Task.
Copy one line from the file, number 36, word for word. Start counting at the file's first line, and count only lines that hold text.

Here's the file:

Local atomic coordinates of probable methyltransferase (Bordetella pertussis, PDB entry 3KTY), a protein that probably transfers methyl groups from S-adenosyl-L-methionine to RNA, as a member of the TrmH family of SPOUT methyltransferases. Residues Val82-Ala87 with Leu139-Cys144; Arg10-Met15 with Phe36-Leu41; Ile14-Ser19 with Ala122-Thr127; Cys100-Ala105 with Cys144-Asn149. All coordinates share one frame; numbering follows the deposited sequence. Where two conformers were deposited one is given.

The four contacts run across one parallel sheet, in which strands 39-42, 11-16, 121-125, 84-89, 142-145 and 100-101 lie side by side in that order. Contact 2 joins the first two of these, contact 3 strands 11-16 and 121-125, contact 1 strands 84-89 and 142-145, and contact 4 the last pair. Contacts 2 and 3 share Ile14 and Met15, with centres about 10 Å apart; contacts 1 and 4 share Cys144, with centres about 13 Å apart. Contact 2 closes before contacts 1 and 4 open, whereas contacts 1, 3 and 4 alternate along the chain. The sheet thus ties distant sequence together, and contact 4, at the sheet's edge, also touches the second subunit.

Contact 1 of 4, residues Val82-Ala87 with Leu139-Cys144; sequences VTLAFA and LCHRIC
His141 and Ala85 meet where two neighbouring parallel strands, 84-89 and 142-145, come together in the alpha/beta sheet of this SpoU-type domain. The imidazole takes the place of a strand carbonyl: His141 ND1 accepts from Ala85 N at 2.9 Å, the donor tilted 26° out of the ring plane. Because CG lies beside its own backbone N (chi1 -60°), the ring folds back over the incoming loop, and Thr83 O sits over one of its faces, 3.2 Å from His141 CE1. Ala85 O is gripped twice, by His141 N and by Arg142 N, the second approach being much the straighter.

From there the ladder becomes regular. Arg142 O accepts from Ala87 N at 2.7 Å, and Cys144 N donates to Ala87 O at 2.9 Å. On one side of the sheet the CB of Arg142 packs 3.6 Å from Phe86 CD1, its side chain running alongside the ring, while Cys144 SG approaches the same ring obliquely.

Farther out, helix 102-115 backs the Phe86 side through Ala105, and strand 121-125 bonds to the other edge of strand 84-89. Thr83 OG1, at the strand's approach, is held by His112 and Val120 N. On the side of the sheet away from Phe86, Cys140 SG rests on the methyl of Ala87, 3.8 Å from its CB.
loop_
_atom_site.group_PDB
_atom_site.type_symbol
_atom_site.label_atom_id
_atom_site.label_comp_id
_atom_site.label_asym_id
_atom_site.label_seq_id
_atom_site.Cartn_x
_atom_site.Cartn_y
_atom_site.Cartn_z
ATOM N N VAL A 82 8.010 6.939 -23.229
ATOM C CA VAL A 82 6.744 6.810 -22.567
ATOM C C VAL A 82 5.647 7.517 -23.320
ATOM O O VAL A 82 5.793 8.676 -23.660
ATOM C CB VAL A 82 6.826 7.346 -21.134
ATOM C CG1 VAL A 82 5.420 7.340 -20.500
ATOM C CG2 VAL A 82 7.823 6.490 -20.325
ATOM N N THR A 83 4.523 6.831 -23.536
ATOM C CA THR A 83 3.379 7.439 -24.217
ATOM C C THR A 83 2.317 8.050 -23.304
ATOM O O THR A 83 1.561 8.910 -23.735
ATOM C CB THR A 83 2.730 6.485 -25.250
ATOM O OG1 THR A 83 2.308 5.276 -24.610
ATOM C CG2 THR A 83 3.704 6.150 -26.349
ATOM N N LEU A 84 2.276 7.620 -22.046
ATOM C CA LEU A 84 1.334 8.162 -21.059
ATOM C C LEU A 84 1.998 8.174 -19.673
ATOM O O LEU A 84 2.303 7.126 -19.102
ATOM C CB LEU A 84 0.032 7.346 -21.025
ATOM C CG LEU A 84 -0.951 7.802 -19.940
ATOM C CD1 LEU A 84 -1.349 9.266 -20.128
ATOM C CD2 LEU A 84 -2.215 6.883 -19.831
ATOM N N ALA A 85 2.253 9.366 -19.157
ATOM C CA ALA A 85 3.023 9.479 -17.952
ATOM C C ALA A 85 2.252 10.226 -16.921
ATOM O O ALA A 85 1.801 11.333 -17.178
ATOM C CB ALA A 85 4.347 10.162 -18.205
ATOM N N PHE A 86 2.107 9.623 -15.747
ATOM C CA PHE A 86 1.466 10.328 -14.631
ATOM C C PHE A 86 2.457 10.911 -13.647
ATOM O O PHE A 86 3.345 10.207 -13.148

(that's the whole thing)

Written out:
ATOM C CG LEU A 84 -0.951 7.802 -19.940